// iteration.
        // addKeyValue is the only place where max size is actually checked.
        int keyIndex = addKeyValue(key);
        modCount++;
        insertBucketIndex(bucket, -bucketPos - 1, keyIndex);
        return -keyIndex - 1;
    }

    /**
     * Return the index associated with the specified key (if any).
     * 
     * @param key
     *            the key to get the value for.
     * @return the index associated with the key, or -1 if the key is not
     *         mapped.
     */
    public int getIndex(final int key) {
        final int bucket = bucketId(key);
        final int pos = locate(bucketData[bucket], bucketSize[bucket], key);
        return pos < 0 ? -1 : bucketData[bucket][pos];
    }

    /**
     * Return the key value that maps to the specified index, if any.
     * 
     * @param index
     *            The index to lookup
     * @param notThere
     *            the value to return if the index is not associated to a key.
     * @return the key mapping to this index, or notThere if the index is not
     *         associated. Use {@link #containsIndex(int)} to check.
     */
    public int getKey(final int index, final int notThere) {
        return containsIndex(index) ? keys.get(index) : notThere;
    }

    /**
     * Remove a key mapping from the map, if it exists.
     * 
     * @param key
     *            the key to remove
     * @return the index previously associated with the key, or -1 if the key is
     *         not mapped.
     */
    public int remove(final int key) {
        final int bucket = bucketId(key);
        final int pos = locate(bucketData[bucket], bucketSize[bucket], key);
        if (pos < 0) {
            return -1;
        }
        // only changes to the actual key values make a difference on the
        // iteration.
        modCount++;
        final int index = bucketData[bucket][pos];
        deleteIndex(index);
        bucketSize[bucket]--;
        System.arraycopy(bucketData[bucket], pos + 1, bucketData[bucket], pos, bucketSize[bucket] - pos);
        return index;
    }

    /**
     * Remove all key/value mappings from the Map. Capacity and other space
     * reservations will not be affected.
     */
    public void clear() {
        if (size == 0) {
            return;
        }
        modCount++;
        Arrays.fill(bucketSize, 0);
        size = 0;
        deletedCount = 0;
    }

    /**
     * Get all the keys that are mapped in this Map.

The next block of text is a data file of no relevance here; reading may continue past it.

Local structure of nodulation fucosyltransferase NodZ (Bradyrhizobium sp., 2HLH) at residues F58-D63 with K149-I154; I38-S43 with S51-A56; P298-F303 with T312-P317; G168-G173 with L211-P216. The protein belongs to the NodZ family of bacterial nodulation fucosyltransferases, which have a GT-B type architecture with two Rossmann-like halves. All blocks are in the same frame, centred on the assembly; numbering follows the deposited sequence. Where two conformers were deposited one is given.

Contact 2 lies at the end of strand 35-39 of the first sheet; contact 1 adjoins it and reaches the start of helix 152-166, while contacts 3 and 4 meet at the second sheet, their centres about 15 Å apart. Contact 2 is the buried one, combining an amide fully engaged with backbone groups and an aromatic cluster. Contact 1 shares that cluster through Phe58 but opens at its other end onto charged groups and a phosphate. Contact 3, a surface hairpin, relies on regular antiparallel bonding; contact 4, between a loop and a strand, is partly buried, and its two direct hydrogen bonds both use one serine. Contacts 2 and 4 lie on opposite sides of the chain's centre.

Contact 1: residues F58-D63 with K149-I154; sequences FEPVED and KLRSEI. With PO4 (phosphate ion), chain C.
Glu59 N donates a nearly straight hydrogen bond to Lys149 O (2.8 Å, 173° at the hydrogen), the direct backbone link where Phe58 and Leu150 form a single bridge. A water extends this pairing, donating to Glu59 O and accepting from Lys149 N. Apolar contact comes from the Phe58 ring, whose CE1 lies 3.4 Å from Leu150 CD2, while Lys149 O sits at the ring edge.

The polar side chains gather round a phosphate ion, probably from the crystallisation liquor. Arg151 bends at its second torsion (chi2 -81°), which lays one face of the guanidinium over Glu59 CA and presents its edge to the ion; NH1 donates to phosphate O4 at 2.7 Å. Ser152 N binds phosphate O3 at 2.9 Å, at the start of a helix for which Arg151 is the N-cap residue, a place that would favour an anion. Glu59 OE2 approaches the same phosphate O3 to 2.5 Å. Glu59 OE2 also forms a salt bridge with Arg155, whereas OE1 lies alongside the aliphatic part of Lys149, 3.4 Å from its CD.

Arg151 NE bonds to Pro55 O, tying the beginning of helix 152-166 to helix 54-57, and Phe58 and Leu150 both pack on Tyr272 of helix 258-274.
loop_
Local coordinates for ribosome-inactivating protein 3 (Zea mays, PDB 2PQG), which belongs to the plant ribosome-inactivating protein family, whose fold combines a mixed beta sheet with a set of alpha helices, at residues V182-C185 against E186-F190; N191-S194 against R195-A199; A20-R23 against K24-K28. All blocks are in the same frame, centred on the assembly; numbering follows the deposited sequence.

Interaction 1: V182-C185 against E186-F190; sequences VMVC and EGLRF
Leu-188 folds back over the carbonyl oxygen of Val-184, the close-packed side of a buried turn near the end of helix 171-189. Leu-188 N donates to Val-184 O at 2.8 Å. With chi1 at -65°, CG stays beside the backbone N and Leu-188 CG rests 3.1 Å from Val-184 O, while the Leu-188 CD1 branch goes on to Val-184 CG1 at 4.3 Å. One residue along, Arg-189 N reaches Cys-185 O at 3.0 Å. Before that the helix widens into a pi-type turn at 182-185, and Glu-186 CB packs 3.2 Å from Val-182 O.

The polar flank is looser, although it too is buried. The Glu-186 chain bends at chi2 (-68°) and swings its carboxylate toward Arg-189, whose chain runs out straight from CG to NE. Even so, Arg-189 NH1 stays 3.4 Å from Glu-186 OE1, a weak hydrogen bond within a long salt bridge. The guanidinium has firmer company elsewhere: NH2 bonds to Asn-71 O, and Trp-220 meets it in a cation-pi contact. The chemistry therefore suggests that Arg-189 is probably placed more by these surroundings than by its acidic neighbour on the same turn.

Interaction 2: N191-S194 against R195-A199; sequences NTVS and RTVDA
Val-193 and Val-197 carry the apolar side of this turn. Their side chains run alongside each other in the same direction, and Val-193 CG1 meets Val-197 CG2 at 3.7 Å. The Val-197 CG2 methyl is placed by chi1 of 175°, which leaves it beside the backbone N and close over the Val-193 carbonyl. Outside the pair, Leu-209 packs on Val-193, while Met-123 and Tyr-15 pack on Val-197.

* <p>
     * There is no guarantee or specification about the order of the keys in the
     * results.
     * 
     * @return the mapped keys.
     */
    public int[] getKeys() {
        return streamKeys().toArray();
    }

    /**
     * Get all indices that are mapped in this Map (the order of the indices is
     * not sequential).
     * <p>
     * There is a guarantee that the values represented in this array have a
     * 1-to-1 positional mapping to their respective keys returned from
     * {@link #getKeys()} if no modifications to the map have been made
     * between the calls
     * 
     * @return all values in the map in the matching order as
     *         {@link #getKeys()}
     */
    public int[] getIndices() {
        return streamIndices().toArray();
    }

    /**
     * Stream all the keys that are mapped in this Map.
     * <p>
     * There is no guarantee or specification about the order of the keys in the
     * results.
     * 
     * @return the mapped keys.
     */
    public IntStream streamKeys() {
        return liveIndices().map(i -> keys.get(i));
    }

    /**
     * Stream all indices that are mapped in this Map.
     * <p>
     * There is a guarantee that the values represented in this array have a
     * 1-to-1 positional mapping to their respective keys returned from
     * {@link #streamKeys()} if no modifications to the map have been made
     * between the calls
     * 
     * @return all values in the map in the matching order as
     *         {@link #getKeys()}
     */
    public IntStream streamIndices() {
        return liveIndices();
    }

    /**
     * Stream all entries in an Entry container.
     * @return a stream of all Key to Index mappings.
     */
    public Stream<IntKIntVEntry> streamEntries() {
        return liveIndices().mapToObj(i -> new IntKIntVEntry(keys.get(i), i));
    }

    /**
     * Create a string representation of the state of the KeyIndex instance.
     * 
     * @return a string useful for toString() methods.
     */
    public String report() {
        long allocated = Stream.of(bucketData).filter(b -> b != null).mapToLong(b -> b.length).sum();
        long max = IntStream.of(bucketSize).max().getAsInt();
        long vals = Stream.of(keys).filter(vs -> vs != null).count() * KVEXTENT;